Daphne Hutt-MacLeod, Director of Mental Health Services
30 Medicine Trail
Eskasoni, Nova Scotia
F (902) 379-2905
The Eskasoni First Nation is a band government of the Mi’kmaq located alongside the Bras d’Or Lake on Eastern Cape Breton Island. The rural community has a population of approximately 3,752 on-Reserve and 660 off-Reserve and on other Reserves. The community is tight-knit with a rich cultural tradition and a growing young population. Eskasoni First Nation has been selected as one of the twelve sites across Canada to implement the ACCESS Open Minds project and will be assessing the long-term benefits for this community, as well as providing valuable feedback for transforming youth mental health services across the country.
Eskasoni’s journey to mental health wellness began with an amalgamation of services into Eskasoni Mental Health Services (EMHS) in 2010 and has led to many initiatives to improve services in the community. ACCESS Open Minds will build on what has already been learned and established through our collaborative model of care and will be implemented by all EMHS staff, not just the ACCESS clinician and research assistant.
Like the rest of the project, our site seeks to change the way youth access services, to engage young people in ways that improve individual well-being and the well-being of the community as a whole. This will be done through collaboration with youth, families, caregivers, community organizers, and service providers to ensure seamless access to care and to reduce gaps in services across organizations. This care will be delivered in youth-friendly ways based on the principles of inclusion, respect, participation, empowerment, and hope.
Since 1991, we have worked progressively toward implementing a model that meets the needs of community members by cobbling together a variety of funding opportunities, proposals, and grants. Eskasoni Mental Health Services consists of 6 integrated teams that operate within a Community Mental Health “Fish Net” model.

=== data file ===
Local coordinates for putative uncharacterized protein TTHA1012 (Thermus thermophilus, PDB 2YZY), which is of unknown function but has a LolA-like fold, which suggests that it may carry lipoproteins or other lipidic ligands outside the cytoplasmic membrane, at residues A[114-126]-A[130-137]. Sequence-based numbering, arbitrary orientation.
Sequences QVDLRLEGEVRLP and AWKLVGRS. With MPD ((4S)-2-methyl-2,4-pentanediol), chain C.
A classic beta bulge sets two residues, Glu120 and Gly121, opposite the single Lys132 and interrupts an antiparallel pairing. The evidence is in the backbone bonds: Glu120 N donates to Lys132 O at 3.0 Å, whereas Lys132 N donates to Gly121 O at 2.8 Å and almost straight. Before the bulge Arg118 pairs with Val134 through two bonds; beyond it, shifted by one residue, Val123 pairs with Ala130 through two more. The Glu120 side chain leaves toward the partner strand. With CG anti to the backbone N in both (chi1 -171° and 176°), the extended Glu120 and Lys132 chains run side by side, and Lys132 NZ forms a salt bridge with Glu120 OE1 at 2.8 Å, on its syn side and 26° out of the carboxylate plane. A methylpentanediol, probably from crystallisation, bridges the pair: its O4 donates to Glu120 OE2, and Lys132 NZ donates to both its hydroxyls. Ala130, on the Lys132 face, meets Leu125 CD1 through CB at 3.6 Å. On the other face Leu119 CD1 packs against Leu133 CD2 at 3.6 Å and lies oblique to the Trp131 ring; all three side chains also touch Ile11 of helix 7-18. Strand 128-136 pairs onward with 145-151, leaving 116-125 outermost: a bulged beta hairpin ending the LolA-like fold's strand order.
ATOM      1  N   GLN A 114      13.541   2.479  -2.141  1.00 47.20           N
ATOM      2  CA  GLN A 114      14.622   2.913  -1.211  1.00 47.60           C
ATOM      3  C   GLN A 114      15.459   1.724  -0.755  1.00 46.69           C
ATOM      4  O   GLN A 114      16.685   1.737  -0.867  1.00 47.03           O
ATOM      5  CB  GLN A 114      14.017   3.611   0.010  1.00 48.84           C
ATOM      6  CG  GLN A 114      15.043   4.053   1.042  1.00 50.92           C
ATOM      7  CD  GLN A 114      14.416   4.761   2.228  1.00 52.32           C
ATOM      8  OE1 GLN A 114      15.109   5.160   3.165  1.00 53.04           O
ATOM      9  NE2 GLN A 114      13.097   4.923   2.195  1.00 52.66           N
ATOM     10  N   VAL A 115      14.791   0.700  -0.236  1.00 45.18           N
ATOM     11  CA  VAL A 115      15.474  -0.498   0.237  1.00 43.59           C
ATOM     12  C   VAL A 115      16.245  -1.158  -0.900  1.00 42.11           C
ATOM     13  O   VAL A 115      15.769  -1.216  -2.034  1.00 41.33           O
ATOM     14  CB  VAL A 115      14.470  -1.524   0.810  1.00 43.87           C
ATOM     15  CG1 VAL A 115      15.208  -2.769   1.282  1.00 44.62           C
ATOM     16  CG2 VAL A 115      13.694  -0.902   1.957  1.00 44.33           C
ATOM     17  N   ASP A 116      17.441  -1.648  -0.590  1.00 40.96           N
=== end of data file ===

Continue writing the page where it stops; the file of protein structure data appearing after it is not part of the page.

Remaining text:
The Integrated Community Mental Wellness Model consists of six integrated teams
These six teams function within a “Ladder of Care” framework:
Within this model we provide, or are attempting to provide
Our “Womb to Tomb” community-based, community-driven Mental Health & Addictions service delivery model has been informed and guided by extensive client and community input, as well as by research partnerships. We address all mental health, mental wellness, and addictions issues. We have embedded and blended our Mental Health & Addictions model with the provision of cultural teachings, traditional practices, healthy lifestyle initiatives, sports and recreation, or the “Fish Net” Model of Care.
In addition, Western therapeutic interventions and Indigenous cultural practices and teachings are blended together within the “Two-Eyed Seeing” approach, proposed by Eskasoni Elders Albert and Murdena Marshall.
To learn more about Eskasoni Mental Health Services, please peruse some of the following materials:
Liebenberg, L., Sylliboy, A., Davis-Ward, D., & Vincent, A. (2017). Meaningful engagement of Indigenous youth in PAR: The role of community partnerships. International Journal of Qualitative Methods, 16, 1-16. DOI: 10.1177/1609406917704095
Reich, J., Liebenberg, J., Denny, M., Battiste, H., Bernard, A., Christmas, K., Dennis, R., Denny, D., Knockwood, I., Nicholas, R., & Paul. H. (2017). In this together: Relational accountability and meaningful research and dissemination with youth. International Journal of Qualitative Methods, 16, 1-12. DOI: 10.1177/1609406917717345
Liebenberg, L., & Hutt-MacLeod, D. (2017). Aboriginal community development approaches in response to neoliberal policy: The example of Eskasoni Mental Health Services. In P. Dolan & N. Frost (Eds.), The Handbook of Global Child Welfare. London: Routledge.